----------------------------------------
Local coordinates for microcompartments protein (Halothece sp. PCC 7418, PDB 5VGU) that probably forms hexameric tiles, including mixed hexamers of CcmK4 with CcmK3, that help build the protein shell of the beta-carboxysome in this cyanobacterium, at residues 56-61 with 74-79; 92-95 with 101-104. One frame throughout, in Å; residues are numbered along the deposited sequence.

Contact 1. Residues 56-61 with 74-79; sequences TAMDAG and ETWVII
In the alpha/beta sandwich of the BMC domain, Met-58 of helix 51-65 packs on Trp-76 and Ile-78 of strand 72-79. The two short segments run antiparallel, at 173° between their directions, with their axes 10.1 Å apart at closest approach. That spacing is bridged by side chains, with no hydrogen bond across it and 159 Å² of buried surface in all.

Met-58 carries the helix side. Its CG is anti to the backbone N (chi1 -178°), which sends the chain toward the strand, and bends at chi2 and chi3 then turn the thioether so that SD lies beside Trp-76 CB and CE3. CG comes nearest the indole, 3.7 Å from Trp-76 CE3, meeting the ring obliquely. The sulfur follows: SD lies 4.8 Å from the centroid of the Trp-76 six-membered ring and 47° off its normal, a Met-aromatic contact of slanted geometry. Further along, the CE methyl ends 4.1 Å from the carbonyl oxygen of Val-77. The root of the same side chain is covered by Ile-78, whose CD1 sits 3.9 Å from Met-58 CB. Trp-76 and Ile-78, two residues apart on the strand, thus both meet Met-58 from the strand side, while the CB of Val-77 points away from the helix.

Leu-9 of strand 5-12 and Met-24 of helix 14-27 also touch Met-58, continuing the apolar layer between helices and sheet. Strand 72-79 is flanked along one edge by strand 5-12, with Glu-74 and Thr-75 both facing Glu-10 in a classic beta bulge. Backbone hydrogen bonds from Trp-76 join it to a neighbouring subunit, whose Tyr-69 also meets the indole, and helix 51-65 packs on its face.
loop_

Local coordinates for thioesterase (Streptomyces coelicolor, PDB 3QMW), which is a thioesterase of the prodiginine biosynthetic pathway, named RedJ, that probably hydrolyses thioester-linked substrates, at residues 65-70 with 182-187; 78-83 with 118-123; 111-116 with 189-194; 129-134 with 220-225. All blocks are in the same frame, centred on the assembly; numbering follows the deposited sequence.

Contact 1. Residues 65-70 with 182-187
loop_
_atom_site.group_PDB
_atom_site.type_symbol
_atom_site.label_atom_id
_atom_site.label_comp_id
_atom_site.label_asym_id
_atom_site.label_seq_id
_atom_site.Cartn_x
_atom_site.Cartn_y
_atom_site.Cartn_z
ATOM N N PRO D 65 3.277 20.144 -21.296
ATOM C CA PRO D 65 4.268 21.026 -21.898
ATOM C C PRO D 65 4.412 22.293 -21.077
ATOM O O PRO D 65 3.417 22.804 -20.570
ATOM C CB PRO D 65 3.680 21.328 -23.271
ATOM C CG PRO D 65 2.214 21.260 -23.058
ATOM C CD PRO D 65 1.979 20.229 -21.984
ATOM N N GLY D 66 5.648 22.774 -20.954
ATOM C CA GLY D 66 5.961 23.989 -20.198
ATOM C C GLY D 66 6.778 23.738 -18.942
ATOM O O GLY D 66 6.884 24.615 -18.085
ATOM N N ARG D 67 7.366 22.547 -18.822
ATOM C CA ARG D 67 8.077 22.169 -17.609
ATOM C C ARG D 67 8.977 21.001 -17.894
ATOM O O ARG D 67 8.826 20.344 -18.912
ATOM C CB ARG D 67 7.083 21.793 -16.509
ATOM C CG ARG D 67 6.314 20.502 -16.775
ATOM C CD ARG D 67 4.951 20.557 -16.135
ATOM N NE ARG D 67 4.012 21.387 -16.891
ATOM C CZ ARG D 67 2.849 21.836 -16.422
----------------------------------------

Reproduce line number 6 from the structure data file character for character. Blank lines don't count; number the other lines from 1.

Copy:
loop_